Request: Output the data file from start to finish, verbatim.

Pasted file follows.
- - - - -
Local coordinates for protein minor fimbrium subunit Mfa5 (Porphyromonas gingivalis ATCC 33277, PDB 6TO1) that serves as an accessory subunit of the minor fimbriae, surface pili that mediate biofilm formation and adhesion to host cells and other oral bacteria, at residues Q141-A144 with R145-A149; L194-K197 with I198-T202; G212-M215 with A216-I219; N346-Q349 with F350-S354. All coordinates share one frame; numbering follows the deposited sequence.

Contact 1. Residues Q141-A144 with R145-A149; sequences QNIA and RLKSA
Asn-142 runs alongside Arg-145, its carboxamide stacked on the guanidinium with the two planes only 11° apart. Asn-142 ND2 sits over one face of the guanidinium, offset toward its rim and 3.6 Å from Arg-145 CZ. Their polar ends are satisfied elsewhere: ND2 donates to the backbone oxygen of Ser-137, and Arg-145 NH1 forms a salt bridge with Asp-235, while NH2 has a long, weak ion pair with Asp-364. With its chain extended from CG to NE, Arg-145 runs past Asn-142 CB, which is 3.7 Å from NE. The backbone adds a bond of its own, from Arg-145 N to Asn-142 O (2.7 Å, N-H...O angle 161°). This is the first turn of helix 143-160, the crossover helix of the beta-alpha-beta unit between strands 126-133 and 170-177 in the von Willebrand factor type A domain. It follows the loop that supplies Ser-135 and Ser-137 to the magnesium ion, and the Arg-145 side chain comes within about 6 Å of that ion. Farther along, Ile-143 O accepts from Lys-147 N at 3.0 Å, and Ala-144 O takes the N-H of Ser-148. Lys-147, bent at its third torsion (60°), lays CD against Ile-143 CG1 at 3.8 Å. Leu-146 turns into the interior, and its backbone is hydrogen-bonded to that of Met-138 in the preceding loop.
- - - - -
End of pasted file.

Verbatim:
Local coordinates for protein minor fimbrium subunit Mfa5 (Porphyromonas gingivalis ATCC 33277, PDB 6TO1) that serves as an accessory subunit of the minor fimbriae, surface pili that mediate biofilm formation and adhesion to host cells and other oral bacteria, at residues Q141-A144 with R145-A149; L194-K197 with I198-T202; G212-M215 with A216-I219; N346-Q349 with F350-S354. All coordinates share one frame; numbering follows the deposited sequence.

Contact 1. Residues Q141-A144 with R145-A149; sequences QNIA and RLKSA
Asn-142 runs alongside Arg-145, its carboxamide stacked on the guanidinium with the two planes only 11° apart. Asn-142 ND2 sits over one face of the guanidinium, offset toward its rim and 3.6 Å from Arg-145 CZ. Their polar ends are satisfied elsewhere: ND2 donates to the backbone oxygen of Ser-137, and Arg-145 NH1 forms a salt bridge with Asp-235, while NH2 has a long, weak ion pair with Asp-364. With its chain extended from CG to NE, Arg-145 runs past Asn-142 CB, which is 3.7 Å from NE. The backbone adds a bond of its own, from Arg-145 N to Asn-142 O (2.7 Å, N-H...O angle 161°). This is the first turn of helix 143-160, the crossover helix of the beta-alpha-beta unit between strands 126-133 and 170-177 in the von Willebrand factor type A domain. It follows the loop that supplies Ser-135 and Ser-137 to the magnesium ion, and the Arg-145 side chain comes within about 6 Å of that ion. Farther along, Ile-143 O accepts from Lys-147 N at 3.0 Å, and Ala-144 O takes the N-H of Ser-148. Lys-147, bent at its third torsion (60°), lays CD against Ile-143 CG1 at 3.8 Å. Leu-146 turns into the interior, and its backbone is hydrogen-bonded to that of Met-138 in the preceding loop.